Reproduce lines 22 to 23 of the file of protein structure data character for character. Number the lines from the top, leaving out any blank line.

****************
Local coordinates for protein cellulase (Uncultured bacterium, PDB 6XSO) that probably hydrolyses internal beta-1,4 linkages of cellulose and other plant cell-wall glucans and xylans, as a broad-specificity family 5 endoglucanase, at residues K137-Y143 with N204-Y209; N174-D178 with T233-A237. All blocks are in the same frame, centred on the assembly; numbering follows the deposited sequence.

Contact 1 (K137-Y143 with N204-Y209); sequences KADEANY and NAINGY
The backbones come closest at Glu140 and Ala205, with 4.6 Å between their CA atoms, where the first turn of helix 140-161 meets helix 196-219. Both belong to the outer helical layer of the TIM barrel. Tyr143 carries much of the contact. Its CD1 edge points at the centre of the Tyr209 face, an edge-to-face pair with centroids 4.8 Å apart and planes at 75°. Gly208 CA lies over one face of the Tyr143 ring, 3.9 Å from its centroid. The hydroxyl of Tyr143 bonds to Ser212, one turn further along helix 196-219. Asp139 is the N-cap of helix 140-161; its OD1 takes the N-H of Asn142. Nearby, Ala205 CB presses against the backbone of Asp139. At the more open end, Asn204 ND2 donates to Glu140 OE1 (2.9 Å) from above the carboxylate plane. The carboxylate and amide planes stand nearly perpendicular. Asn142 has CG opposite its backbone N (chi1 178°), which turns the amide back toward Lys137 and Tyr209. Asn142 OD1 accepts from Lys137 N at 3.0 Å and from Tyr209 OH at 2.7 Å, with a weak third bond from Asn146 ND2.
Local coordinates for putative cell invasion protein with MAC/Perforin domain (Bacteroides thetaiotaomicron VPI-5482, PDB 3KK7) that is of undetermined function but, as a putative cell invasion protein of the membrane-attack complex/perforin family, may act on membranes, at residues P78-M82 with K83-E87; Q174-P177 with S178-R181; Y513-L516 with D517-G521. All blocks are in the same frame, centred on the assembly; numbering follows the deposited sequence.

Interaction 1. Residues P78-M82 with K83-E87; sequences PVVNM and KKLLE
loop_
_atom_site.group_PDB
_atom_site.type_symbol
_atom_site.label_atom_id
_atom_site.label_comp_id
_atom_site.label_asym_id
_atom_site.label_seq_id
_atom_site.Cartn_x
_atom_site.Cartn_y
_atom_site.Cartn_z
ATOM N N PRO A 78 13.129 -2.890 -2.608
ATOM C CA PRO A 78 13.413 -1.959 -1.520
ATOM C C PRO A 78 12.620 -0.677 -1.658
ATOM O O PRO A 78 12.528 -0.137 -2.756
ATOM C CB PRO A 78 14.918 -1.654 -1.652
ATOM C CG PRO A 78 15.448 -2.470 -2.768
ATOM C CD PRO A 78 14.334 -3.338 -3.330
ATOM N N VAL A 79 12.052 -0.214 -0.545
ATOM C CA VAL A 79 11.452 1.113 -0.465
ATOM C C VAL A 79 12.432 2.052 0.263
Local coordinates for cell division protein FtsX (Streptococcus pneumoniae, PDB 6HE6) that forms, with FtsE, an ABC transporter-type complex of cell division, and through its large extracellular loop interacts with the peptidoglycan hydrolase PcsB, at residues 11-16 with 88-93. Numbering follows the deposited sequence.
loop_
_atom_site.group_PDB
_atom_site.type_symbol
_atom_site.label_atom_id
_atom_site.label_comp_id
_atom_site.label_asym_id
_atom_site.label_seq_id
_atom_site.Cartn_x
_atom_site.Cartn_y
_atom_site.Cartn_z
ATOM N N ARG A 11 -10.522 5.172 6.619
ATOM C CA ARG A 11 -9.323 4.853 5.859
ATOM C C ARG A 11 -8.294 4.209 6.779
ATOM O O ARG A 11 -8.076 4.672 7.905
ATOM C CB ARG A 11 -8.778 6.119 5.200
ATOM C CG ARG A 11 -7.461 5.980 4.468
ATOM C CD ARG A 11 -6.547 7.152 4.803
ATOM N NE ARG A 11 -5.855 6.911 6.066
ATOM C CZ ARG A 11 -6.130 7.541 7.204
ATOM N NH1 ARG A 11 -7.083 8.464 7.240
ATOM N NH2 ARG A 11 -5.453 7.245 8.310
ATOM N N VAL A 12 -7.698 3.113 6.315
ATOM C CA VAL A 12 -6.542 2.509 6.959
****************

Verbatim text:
ATOM C CD PRO A 78 14.334 -3.338 -3.330
ATOM N N VAL A 79 12.052 -0.214 -0.545